World Environment Day, commemorated each year on 5 June, is one of the principal vehicles through which the United Nations stimulates worldwide awareness of the environment and enhances political attention and action.
New editions of our maps and atlases reveal unequivocally how climate extremes are changing the face of the planet forever.
“We can literally see environmental disasters unfolding before our eyes. We have a real fear that in the near future famous geographical features will disappear forever.” Consultant Editor-in-Chief, Mick Ashworth.
• The Aral Sea in Central Asia has shrunk by 75% since 1967.
But, it’s not all doom and gloom:
• The Dead Sea is 25m lower (more than five double decker buses stacked on top of one another) than it was 50 years ago.
• Sections of the Rio Grande, Yellow, Colorado and Tigris rivers are now drying out each summer. At some times of year the rivers don’t even reach the sea.
• Computer models suggest that the Arctic could be ice-free in late summer by the latter part of this century.
• Many Pacific Islands such as Kiribati, Tokelau and Vanuatu are under serious threat from rising sea levels.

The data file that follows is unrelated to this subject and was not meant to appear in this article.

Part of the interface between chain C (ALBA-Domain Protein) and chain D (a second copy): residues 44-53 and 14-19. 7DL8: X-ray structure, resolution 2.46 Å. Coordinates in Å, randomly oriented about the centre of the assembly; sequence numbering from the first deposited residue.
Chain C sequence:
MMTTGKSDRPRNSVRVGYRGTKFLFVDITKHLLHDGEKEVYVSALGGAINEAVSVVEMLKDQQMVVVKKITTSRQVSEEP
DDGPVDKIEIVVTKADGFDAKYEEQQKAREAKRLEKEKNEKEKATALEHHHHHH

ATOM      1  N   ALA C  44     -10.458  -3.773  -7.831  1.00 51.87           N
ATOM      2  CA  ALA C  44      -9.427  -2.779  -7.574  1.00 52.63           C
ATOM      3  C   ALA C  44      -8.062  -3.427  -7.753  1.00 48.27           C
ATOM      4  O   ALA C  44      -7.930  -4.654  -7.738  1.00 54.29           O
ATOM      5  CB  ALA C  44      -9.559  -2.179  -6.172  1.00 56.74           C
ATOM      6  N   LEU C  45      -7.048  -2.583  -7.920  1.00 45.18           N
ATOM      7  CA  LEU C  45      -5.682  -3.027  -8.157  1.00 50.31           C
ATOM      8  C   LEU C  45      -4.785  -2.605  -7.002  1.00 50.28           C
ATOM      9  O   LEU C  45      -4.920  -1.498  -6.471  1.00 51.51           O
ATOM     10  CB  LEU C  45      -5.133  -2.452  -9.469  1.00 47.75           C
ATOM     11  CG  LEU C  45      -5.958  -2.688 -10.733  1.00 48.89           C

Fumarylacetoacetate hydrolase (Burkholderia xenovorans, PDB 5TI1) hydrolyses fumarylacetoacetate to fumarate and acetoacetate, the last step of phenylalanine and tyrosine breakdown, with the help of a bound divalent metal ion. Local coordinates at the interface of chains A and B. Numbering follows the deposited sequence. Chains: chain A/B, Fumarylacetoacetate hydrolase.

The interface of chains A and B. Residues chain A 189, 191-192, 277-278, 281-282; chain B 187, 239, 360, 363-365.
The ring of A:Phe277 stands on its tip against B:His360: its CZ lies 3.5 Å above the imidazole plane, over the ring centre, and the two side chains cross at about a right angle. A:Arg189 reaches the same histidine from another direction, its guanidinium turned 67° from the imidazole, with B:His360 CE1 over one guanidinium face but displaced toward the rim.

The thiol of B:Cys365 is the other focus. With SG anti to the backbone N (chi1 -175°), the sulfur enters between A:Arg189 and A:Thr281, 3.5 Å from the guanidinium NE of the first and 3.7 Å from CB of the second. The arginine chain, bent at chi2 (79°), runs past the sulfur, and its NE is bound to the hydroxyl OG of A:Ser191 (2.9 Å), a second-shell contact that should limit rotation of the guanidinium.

• 13 % of the world’s land surface (19 million sq km) is now within over 107,000 designated Protected Areas worldwide.
• The world’s wind power capacity increased by more than 20% between 2004 and 2005.
• Large areas of the Mesopotamian Marshlands in Iraq – one of the world’s great wetlands – that were drained by Saddam Hussein’s regime are now being re-flooded to their former state.
• A dam has been built to stop water flowing out of the rapidly shrinking Northern Aral Sea causing levels to rise. The fishing industry is reviving, diets have improved and people are healthier.
• In 2007, 22 new sites were added to UNESCO’s World Heritage List of outstanding cultural and natural sites, including the Sydney Opera House and the Old Town of Corfu, bringing the total to 851.